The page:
I want my kids to break rules. It sounds crazy, but my husband and I agree. We want our kids to not be so straight-laced and tightly wound that they crumple like a dry leaf when they get in trouble at school. That doesn’t happen often. My kids put so much pressure on themselves to do right. They put pressure on us to follow the rules. Drive five miles over the speed limit and my son will tell me I’m speeding. He’ll repeat it until I slow down, that quake in his voice lets me know he’s worried.
At some point, my kids need to learn that people mess up and it’s OK. They need to know that some rules aren’t hard and fast. They need to know that some rules are stupid.
My kids follow the rules because we taught them to. But I don’t want my kids to be so scared that if they break the rules, the world will end. We’ve created pleasers. My kids don’t want to let anyone down. They don’t want to tell anyone no, even a friend who wants to trade them for their favorite toy pony or bracelet. “Sure, you can have that one,” my daughter has said, only to cry about it later.
My son will let someone demonstrate a cool trick on his arm, giving him a burning mark in the process. Then he’ll let them repeat it. “Why didn’t you tell him to stop?” I ask, inspecting the redness. He liked it. I think he’s afraid that saying no will spoil the friendship.
He’ll give in to a friend who begs to eat his chips every day. But is that really just bullying at some point? Fifth-grade teachers are strict about bathroom time this year. One girl has already wet her pants. My son has already been denied several times. I gave him strict instruction to break the rules over peeing on himself. This is a stupid rule. “Don’t wet your pants,” I told him. “Get up and run to the bathroom.” No fifth grader will live that down. “But I’ll get a check,” he said, terrified of the thought of a tiny checkmark at the teacher’s desk proving he broke a rule.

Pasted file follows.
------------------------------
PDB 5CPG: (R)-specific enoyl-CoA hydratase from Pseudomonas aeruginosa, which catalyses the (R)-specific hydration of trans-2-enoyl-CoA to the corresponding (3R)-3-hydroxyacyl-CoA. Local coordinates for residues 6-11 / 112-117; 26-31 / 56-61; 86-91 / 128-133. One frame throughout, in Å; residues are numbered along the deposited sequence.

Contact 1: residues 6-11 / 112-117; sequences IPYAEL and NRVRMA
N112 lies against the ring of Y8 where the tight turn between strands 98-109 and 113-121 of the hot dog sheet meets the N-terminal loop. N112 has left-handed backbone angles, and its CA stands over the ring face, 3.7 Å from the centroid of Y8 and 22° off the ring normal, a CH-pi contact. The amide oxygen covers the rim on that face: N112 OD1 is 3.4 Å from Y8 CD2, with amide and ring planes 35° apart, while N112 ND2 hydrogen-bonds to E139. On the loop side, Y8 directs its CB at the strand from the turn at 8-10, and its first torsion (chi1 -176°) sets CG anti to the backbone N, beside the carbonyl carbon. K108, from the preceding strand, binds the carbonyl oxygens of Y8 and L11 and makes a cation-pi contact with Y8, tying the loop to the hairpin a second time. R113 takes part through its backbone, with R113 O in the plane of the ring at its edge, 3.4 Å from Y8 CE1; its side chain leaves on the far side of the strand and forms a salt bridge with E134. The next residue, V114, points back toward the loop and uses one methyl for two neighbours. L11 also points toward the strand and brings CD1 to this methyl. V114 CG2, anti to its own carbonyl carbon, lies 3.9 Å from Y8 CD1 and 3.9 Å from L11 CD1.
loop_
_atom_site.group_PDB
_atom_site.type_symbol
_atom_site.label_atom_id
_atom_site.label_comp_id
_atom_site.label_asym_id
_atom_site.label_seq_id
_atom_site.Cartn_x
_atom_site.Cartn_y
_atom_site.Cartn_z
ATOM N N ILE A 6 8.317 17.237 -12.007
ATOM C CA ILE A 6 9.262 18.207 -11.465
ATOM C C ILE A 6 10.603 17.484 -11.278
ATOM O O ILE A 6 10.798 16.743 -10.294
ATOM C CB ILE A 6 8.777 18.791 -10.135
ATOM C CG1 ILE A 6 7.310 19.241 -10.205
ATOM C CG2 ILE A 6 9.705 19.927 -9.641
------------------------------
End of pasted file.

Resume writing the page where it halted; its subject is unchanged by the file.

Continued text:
I know where my kids get this from: the mom who can’t say no. I am easily talked into some PTA committee I should have walked away from or agreeing to a friend’s favor I didn’t want to do. But I figure I’m available or I’ll already be at the event, so why not help out?
Being a pleaser isn’t a good thing. I’ve never gained anything from it but headaches. I’ve rarely gotten the return favor that helps me out. I’m learning to say no more and not give reasons. “I can’t” must be enough.
I want my kids to be more assertive. My son can’t always be the nice guy. My kids don’t need to be perfect. I tell them that. “Get a checkmark,” I told my son. If a teacher wants to give him a checkmark for going to the bathroom, let her be the bad guy. I’ll deal with her.
Shouldn’t I be proud of good, nice kids? Sure. But I was a kid once. I see cause for concern. When my son is older, what would he say to a friend who asks him to hide a mysterious bag in his locker at school? What would my daughter say to someone who asks for the answers during a test? What would either say to someone who wants to vandalize school property? Those consequences are damaging.
The truth is, there will be times when I want my son to be a jerk. He can be cool for sticking up for his beliefs and still be kind to people. It takes guts to not follow the crowd. And girls need to know that a lot of women broke stupid rules and made history. Being a pleaser never got anyone anywhere. No is the most empowering word I can teach them.
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